LSW...the Armys view...

#1
Taken direct from the Army/Mod website....

"SA80 A2 LSW has a heavier and longer barrel allowing greater muzzle velocity and accuracy than the standard SA80.

When fired from the integrated bipod and using the standard SUSAT sight, LSW is accurate and consistent. It is 95% reliable, better than any of its competitiors."

Well thats nice to know. Does it even have a competitor? I would have thought every other army in the world opts for some form of LMG.

http://www.army.mod.uk/equipment/support-weapons/1461.aspx
 
#2
#3
2/51 said:
"SA80 A2 LSW has a heavier and longer barrel allowing greater muzzle velocity and accuracy than the standard SA80.

When fired from the integrated bipod and using the standard SUSAT sight, LSW is accurate and consistent. It is 95% reliable, better than any of its competitiors."
Which bit of that's wrong? It does have a longer, heavier barrel, it is more accurate than the IW, it is very accurate on the bipod and as it works in exactly the same way as the IW it is reliable. It is stiff competition at its role, however...its role isn't and never should have been fire support. The L110A1 is far and away a better LMG; the LSW is a good designated marksman's rifle but a very poor support weapon. And thankfully that was realised a while ago.

Edited to add: as for 95% reliable, see TBBT's post here.
 
#4
Plans are afoot for the LSW to be converted to a designated marksman weapon. Better optics, get rid of the fore-end and bipod and replace with the rail system like the A2 ( A2 and LSW fore-ends are not compatible). Mono-pod on the butt. The concept is certainly not new. FN had a bipod equipped, longer barrel varient years ago ( cannot remember the name), but does allow you to reach out a bit further. Longer barrel ( up to a point) will give greater velocity, so will carry further.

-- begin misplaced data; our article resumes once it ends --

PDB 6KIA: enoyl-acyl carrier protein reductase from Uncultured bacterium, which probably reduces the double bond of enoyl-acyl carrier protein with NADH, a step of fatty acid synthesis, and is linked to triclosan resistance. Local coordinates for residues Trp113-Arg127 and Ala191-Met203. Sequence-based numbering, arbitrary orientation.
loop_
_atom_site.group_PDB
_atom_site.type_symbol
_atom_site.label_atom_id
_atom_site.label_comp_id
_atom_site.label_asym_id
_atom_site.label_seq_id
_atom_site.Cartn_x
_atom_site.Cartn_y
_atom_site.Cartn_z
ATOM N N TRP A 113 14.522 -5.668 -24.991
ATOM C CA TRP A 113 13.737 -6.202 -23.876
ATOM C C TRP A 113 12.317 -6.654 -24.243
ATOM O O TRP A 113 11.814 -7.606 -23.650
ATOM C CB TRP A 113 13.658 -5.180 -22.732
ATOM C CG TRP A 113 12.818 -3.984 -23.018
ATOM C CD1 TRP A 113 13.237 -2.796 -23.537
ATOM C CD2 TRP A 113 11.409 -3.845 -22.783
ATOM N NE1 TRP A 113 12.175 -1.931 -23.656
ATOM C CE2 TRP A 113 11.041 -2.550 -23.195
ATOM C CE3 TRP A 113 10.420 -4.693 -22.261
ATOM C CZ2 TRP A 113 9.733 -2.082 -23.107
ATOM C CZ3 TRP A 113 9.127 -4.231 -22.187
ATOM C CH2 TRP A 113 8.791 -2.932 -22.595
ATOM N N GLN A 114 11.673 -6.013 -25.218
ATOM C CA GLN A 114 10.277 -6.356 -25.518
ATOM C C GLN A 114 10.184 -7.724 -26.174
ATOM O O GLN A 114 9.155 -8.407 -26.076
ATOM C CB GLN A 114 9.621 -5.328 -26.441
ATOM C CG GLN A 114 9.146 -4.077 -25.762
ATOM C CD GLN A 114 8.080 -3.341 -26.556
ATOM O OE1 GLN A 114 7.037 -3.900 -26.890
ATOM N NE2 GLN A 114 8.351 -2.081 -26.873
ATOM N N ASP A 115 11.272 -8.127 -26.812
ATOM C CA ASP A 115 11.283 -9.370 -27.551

#5
The LSW is very accurate. On the range. Now it's been re-engineered to A2 standard, it is very reliable. This doesn't stop it being a front-heavy, badly balanced and badly thought out piece of junk.

It appears to have been designed as a poor man's Bren, but gave up all the advantages of the heavier round and longer reach. It is almost a marksman's weapon, but not as good as a sniper rifle. It is almost an assault rifle, but bigger, clumsier, and heavier. It is almost a machine gun, but can't accept link ammunition.

It appears to have been a weapon designed to fit a role that never existed, or an attempt to build a weapon that could do many things equally badly, at which it is a triumphal success.

Not the Army's view but mine. Sooner the whole thing is thrown in the bin the better.
 
#6
I would deny that it is "very accurate". Put a collimator in one, rest it on the bipod, then hold it offhand and look at the difference.

It wouldn't stand a chance in a straight up match against one of the AR 15-based DMR's that the spams are fielding now (a fine example of civilian developments benefiting the military, by the way).